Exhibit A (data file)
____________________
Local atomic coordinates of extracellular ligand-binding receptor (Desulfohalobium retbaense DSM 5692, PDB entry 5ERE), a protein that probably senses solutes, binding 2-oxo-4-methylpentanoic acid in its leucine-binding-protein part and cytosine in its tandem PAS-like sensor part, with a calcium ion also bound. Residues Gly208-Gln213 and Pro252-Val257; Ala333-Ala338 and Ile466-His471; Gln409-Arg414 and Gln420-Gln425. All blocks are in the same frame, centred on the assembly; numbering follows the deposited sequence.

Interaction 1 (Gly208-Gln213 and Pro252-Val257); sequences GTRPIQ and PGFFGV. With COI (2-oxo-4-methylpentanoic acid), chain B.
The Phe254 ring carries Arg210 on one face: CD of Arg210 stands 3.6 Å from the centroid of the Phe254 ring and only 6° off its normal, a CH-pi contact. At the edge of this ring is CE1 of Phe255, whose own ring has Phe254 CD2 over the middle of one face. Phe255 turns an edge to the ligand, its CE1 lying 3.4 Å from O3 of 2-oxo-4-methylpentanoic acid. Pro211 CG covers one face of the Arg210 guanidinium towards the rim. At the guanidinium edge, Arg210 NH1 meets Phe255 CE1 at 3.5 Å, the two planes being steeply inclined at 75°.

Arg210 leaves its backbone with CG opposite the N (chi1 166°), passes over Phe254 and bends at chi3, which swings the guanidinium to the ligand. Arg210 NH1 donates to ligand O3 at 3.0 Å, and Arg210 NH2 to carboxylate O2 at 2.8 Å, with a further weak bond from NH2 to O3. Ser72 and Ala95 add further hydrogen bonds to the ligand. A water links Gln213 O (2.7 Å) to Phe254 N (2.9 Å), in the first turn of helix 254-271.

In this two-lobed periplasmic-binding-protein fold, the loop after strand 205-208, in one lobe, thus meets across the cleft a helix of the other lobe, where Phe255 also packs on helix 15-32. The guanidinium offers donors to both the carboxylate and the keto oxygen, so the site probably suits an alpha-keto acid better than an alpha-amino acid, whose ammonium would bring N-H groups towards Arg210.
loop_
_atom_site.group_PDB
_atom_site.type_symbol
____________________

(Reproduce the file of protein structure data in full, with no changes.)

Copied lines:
Local atomic coordinates of extracellular ligand-binding receptor (Desulfohalobium retbaense DSM 5692, PDB entry 5ERE), a protein that probably senses solutes, binding 2-oxo-4-methylpentanoic acid in its leucine-binding-protein part and cytosine in its tandem PAS-like sensor part, with a calcium ion also bound. Residues Gly208-Gln213 and Pro252-Val257; Ala333-Ala338 and Ile466-His471; Gln409-Arg414 and Gln420-Gln425. All blocks are in the same frame, centred on the assembly; numbering follows the deposited sequence.

Interaction 1 (Gly208-Gln213 and Pro252-Val257); sequences GTRPIQ and PGFFGV. With COI (2-oxo-4-methylpentanoic acid), chain B.
The Phe254 ring carries Arg210 on one face: CD of Arg210 stands 3.6 Å from the centroid of the Phe254 ring and only 6° off its normal, a CH-pi contact. At the edge of this ring is CE1 of Phe255, whose own ring has Phe254 CD2 over the middle of one face. Phe255 turns an edge to the ligand, its CE1 lying 3.4 Å from O3 of 2-oxo-4-methylpentanoic acid. Pro211 CG covers one face of the Arg210 guanidinium towards the rim. At the guanidinium edge, Arg210 NH1 meets Phe255 CE1 at 3.5 Å, the two planes being steeply inclined at 75°.

Arg210 leaves its backbone with CG opposite the N (chi1 166°), passes over Phe254 and bends at chi3, which swings the guanidinium to the ligand. Arg210 NH1 donates to ligand O3 at 3.0 Å, and Arg210 NH2 to carboxylate O2 at 2.8 Å, with a further weak bond from NH2 to O3. Ser72 and Ala95 add further hydrogen bonds to the ligand. A water links Gln213 O (2.7 Å) to Phe254 N (2.9 Å), in the first turn of helix 254-271.

In this two-lobed periplasmic-binding-protein fold, the loop after strand 205-208, in one lobe, thus meets across the cleft a helix of the other lobe, where Phe255 also packs on helix 15-32. The guanidinium offers donors to both the carboxylate and the keto oxygen, so the site probably suits an alpha-keto acid better than an alpha-amino acid, whose ammonium would bring N-H groups towards Arg210.
loop_
_atom_site.group_PDB
_atom_site.type_symbol